Preparing for Rabbity six, part two

Hi there! Today is a time for more professional game analysis. There are already a good number of questions sent, but I’ll wait a few more days if even more appear, and then answer them at one time! Some people might’ve seen me play an interesting game against smartrobot on KGS last Monday – I’m planning on reviewing that one here a bit later, as well.

Today’s game is played by the enigmatic pro player whom I named to have had the biggest impact on my style. He’s playing black in the game – can you guess who he is? The game itself is very interesting, with many nice strategical ideas.

The first twelve moves for this game are fairly normal, with nothing very special to them. White took profit in the upper left corner, and is likely to get profit in the lower left as well. The black group on the left side might seem to do nothing, but don’t be fooled: it is a strong group on its own, and as such radiates strength toward the centre. We shall see later how it will be of use for black.

Since the left side group is already strong, black stakes claims on the right side with 13. White 14 is to limit black’s development on the lower side. Black replies with 15, strengthening the corner while putting pressure on 14. White 16 provides some small support to 14, but it’s main function is to secure the corner. Black 17 here is interesting: while it develops the right side and pressures 14 even more, it also has a significant impact on the centre. Furthermore, if black gets to play A, he has mapped a big chunk of territory in the lower right. For this reason white plays 18. Moves the likes of A, that create multiple good connections (two large knight’s moves in this case) at once, have been of great interest to me recently. And this black player is an expert at making them!

Since after white 18 black no longer has a good shape move to enclose the lower right, he is right to play on the outside – trying to enclose the corner would be inefficient in comparison, since white 18 also has an effect on the centre of the board. 19 builds the upper right corner, and also makes sure 18 is not safe yet. White, thus, adds stones to make his 18-group safer (more stones means stronger), while black keeps pressure on white with 21, 23 and 25. White ignores the threat black 25 poses with A – if black plays A, white can simply answer with B and give up a single stone. Then white would also get territory on the lower side. Instead, 26 is timely, as otherwise black could get a big chunk of territory in the upper right.

Since by taking the upper right corner white is profiting at black’s expense (what was black’s land is becoming white’s territory), black is right to try to find a way to fight back. The two-step hane of 31 is a ploy for black to get the turn to play elsewhere, to attack the white right-side group. White seems to have judged that letting black attack after getting the wall in the upper right would be unbearable, and strengthens his group with 38, even though risking a costly ko fight. If white connected the ko instead, the following could happen:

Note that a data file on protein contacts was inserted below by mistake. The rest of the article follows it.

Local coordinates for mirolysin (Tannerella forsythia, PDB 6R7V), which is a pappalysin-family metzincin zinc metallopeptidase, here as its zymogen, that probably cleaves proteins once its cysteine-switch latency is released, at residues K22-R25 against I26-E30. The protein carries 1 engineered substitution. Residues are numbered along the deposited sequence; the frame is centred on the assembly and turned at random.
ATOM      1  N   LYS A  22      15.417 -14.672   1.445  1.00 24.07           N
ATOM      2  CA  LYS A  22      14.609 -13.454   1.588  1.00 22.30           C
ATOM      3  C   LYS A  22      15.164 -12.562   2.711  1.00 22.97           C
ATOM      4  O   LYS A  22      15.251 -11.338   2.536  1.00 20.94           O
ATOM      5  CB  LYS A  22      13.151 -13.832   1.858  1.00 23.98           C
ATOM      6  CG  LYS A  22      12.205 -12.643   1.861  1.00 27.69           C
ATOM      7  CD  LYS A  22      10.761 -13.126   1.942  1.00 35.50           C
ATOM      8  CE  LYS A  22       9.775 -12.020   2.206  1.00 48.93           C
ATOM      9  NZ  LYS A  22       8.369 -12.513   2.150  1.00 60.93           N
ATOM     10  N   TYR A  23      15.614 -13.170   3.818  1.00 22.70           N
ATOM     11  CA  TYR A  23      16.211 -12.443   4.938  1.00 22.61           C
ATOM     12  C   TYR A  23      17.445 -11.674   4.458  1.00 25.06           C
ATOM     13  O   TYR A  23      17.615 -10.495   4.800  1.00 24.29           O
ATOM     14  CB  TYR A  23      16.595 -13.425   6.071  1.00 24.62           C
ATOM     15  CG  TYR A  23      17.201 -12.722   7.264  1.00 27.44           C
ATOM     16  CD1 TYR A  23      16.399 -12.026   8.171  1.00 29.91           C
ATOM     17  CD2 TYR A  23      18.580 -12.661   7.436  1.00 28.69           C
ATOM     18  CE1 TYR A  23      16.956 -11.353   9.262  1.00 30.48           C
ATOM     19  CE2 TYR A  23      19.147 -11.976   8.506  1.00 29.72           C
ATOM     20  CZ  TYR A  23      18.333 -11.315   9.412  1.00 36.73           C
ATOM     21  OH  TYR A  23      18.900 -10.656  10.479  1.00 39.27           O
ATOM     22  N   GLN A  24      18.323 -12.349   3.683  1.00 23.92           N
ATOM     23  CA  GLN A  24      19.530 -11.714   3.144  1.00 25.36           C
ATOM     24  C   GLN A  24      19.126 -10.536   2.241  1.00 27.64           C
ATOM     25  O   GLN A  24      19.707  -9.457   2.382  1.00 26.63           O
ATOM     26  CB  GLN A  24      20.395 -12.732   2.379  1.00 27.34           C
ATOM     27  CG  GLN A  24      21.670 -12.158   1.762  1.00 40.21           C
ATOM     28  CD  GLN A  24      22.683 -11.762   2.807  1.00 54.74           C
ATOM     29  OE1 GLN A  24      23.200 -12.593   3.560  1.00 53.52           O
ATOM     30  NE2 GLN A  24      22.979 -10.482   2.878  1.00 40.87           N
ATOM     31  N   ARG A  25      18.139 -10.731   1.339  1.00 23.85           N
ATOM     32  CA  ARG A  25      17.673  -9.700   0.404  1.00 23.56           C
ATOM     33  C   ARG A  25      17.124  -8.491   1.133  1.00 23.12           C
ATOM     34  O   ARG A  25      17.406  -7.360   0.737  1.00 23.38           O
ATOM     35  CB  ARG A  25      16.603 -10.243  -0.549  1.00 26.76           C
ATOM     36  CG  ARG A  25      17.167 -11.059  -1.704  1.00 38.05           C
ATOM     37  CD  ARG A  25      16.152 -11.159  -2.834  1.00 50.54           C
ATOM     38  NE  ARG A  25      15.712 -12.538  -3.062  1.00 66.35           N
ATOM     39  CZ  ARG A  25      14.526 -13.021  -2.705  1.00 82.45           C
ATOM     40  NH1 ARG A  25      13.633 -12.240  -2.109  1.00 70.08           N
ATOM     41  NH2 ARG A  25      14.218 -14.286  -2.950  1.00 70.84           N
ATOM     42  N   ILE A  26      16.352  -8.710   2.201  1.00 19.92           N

Black 39 makes sure that the white stones remain a thin line of stones with little eye potential (thus, 39 is a pincer). Black 41 practically requires white to answer by threatening a move like A, which would attack the two white stones on the lower side. Next, after 43-45, it seems that the white group is isolated and weak in the centre.

Thus, the ko fight starts. Black 45 threatens to cut through white stones with a move like A, while also making sure that the white stones still remain a thin line of stones. White 48 might almost look like a move that doesn’t need answering-

-but black answers nevertheless. His idea, after all, is to keep pressure on the white right side group. If white got to play at 49 himself, his group would not only be alive, but really strong (it would be difficult for the lone black stone to escape). Black 53 (made possible by black 49), here, again, is one of those moves that makes two large knight’s move connections, sealing white away from the centre. At the same time, the centre is starting to look rather black, thanks to the left-side group.

Here, white strengthens his group a bit with 54-58, and black feigns some interest in the ko on the upper side with 59 and 65. It still seems that black is not intent on winning the ko, but instead wants white to connect it, gaining a free move in return.

This one is just for showing how the fight continues a bit further. After 78, white has escaped to the upper side, while black gets the opportunity to get some additional profit thanks to the peep of 75. In the game the fight continues for a bit more, but we shall be skipping that part today. Let this game be a good sample of double connection moves, and general active middle game playing. For those interested, in the end black won this game by 7.5 points – to me, it also feels that he is already leading after move 78.

Any ideas as to this black’s identity? His style is rather remarkable!

3 thoughts on “Preparing for Rabbity six, part two”

  1. W52 looks like a mistake to me, as B53 is just too nice. Can’t w skip 52? Black invested a LOT of stones on the bottom already, so I’d not mind him adding more at all. His splitting move (“A”) does not look like a problem, white can just cover above A and connect as good as he can, then possibly tenuki again.

Leave a Reply

Your email address will not be published. Required fields are marked *

Please confirm you are a human by solving this: